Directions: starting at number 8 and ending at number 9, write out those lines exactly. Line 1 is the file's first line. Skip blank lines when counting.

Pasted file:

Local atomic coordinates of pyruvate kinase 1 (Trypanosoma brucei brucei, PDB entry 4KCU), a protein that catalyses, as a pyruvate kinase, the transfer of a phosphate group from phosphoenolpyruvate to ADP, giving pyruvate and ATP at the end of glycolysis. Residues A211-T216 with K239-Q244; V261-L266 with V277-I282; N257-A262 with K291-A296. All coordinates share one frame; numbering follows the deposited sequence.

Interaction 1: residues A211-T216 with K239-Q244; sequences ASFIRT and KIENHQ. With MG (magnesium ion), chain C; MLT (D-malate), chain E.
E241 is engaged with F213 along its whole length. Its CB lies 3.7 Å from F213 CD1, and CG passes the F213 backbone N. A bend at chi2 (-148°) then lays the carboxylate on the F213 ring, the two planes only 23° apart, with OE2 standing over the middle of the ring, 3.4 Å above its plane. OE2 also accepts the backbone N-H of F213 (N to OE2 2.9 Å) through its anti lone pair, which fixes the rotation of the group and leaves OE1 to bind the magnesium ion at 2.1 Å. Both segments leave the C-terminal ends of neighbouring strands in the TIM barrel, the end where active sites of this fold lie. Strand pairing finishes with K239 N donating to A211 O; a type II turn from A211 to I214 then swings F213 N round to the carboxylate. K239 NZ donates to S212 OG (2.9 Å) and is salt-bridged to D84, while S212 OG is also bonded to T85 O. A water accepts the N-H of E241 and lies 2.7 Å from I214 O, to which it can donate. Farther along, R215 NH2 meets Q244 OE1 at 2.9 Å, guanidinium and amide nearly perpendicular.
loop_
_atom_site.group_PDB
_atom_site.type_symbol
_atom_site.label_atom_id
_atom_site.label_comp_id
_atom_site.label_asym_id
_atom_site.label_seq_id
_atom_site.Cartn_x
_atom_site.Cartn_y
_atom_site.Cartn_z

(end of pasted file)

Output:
_atom_site.label_comp_id
_atom_site.label_asym_id